Pope Francis has voiced his "strongest condemnation" of the "horrible attack" on a French satirical newspaper that published insulting cartoons of Islam's Prophet Mohammed, and he urged opposition to all hatred and violence.

"Whatever may be the motivation, homicidal violence is abominable. It is never justified: the life and dignity of all must be firmly guaranteed and guarded; any instigation to hate refuted; and respect for the other cultivated," Holy See press office director Father Federico Lombardi said Jan. 7.

He said Pope Francis "joins the prayers of the suffering and wounded, and of the families of the dead." The Pope also expressed his closeness, spiritual solidarity and support for all those who "continue their constant efforts for peace, justice and law" in order to "heal in their depth the sources and causes of hate."

The Pope "exhorts everyone to oppose, with every means, the spread of hatred and of every kind of violence, both physical and moral, with destroys human life, violates the dignity of the person, and radically undermines the strong foundation of peaceful coexistence among persons and peoples, notwithstanding differences of nationality, of religion, and of culture," Fr. Lombardi said.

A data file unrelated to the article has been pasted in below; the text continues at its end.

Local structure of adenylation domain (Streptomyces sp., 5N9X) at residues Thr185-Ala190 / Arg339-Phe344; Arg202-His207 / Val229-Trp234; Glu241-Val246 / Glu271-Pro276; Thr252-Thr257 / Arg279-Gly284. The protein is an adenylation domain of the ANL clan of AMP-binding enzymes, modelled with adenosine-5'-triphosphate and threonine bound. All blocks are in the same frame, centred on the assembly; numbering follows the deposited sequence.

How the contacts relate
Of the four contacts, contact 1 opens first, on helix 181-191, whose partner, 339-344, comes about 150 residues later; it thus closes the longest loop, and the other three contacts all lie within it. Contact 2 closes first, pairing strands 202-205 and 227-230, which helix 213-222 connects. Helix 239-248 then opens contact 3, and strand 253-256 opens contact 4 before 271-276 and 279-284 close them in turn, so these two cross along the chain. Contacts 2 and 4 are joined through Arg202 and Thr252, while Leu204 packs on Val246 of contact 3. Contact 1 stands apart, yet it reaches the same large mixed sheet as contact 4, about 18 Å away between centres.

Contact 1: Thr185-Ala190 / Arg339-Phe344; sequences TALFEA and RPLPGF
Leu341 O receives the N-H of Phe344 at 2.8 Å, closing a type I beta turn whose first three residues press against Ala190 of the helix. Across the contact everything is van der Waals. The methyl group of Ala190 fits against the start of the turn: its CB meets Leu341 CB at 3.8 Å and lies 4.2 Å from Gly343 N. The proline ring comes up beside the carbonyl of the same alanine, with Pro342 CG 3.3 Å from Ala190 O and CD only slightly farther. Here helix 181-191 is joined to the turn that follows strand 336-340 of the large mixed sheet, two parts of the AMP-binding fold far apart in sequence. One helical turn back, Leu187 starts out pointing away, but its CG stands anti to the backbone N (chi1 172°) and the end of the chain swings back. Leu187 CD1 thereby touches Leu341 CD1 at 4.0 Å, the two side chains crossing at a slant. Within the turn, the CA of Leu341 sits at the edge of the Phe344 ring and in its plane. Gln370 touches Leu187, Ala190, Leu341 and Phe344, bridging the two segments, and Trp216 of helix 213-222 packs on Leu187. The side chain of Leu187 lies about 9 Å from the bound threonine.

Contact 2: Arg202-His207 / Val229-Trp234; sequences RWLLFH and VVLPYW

On Wednesday gunmen armed with a Kalashnikov and a rocket launcher attacked the Paris office of the newspaper Charlie Hebdo. They killed at least 12, including two police officers, and critically wounded four.

The attackers hijacked a car and sped away, shooting at police and running over a pedestrian, Agence France Presse reports.

According to police, witnesses said the attackers shouted phrases including "we have avenged the prophet" and "Allahu akbar," an Arabic phrase meaning "God is greatest."

The newspaper has a history of publishing provocative cartoons about Mohammed. In February 2006 it reprinted cartoons from the Danish newspaper Jyllands-Posten that provoked outrage among many Muslims; the newspaper's offices were firebombed in November 2011 after publishing one cartoon of Mohammed.

In September 2012 the newspaper published cartoons showing Mohammed naked. The cartoon came at a time of violent protests over a low-budget film made in the U.S. that was insulting towards the founder of Islam.

The latest edition of Charlie Hebdo featured a front-page story on French author Michel Houellebecq, whose controversial new novel "Submission" portrays a France ruled by an Islamic government.

One of the victims, Stephane Charbonnier, Charlie Hebdo's editor, had been the target of death threats and was living under police protection.

French officials have placed Paris on the highest security alert status in the wake of the attack.

Fr. Lombardi said the attack "ravaged the city of Paris" and was "sowing death, throwing consternation into the whole of French society" and "profoundly disturbing all peace-loving persons, well beyond the borders of France."

French Catholic leaders also condemned the terrorist act.